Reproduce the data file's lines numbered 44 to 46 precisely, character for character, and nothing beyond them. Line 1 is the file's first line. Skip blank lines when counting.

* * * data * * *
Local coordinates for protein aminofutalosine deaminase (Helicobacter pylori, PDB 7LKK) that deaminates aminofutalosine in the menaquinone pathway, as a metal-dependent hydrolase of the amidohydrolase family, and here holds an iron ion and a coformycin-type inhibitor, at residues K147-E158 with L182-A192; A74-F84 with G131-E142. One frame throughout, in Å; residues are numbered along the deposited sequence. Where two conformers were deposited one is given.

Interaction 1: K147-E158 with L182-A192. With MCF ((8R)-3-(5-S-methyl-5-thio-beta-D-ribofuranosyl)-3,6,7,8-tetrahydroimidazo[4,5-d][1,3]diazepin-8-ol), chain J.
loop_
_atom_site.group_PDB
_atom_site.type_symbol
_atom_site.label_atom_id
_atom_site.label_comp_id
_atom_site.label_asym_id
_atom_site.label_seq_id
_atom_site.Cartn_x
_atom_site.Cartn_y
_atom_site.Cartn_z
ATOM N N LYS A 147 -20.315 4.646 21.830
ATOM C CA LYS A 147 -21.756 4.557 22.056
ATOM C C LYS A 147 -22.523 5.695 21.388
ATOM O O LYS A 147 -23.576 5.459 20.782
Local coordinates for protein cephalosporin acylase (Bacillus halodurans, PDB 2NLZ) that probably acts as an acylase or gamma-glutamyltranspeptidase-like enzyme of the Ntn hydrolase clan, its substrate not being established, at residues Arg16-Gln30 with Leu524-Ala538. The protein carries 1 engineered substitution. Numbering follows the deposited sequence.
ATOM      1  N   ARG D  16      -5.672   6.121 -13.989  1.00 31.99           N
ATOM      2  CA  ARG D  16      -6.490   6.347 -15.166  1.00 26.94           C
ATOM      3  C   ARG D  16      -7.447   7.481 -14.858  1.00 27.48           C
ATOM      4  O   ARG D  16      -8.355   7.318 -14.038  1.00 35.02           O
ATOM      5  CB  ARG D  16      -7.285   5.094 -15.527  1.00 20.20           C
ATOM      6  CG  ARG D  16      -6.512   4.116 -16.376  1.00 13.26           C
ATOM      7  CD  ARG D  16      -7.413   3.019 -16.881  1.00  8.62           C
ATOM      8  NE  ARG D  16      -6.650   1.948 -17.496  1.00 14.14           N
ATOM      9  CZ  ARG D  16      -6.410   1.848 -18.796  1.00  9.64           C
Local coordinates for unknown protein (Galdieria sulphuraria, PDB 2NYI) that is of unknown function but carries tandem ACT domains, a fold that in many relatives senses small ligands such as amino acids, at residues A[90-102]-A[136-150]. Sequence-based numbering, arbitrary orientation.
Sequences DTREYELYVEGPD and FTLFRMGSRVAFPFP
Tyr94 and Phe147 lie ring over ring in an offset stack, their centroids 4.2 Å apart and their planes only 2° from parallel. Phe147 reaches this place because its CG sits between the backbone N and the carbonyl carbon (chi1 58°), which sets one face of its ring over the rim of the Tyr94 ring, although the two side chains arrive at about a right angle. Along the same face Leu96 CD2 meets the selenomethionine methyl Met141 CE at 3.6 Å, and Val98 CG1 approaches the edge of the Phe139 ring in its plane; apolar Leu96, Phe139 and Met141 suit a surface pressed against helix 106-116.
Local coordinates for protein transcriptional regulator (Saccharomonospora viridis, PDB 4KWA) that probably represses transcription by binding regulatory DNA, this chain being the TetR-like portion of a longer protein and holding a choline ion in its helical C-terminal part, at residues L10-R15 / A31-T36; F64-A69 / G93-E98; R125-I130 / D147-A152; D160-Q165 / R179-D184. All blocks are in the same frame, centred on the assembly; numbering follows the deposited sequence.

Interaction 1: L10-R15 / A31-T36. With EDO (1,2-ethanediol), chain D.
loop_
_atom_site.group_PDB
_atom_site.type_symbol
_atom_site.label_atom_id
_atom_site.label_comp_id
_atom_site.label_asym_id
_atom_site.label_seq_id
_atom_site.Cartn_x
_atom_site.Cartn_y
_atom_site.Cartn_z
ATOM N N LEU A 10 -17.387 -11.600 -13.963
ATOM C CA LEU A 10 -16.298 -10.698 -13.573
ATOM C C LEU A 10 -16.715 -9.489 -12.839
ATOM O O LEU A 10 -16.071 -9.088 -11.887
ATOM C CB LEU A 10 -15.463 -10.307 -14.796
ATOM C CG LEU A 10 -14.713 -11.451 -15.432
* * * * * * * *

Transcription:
ATOM C C LEU A 10 -16.715 -9.489 -12.839
ATOM O O LEU A 10 -16.071 -9.088 -11.887
ATOM C CB LEU A 10 -15.463 -10.307 -14.796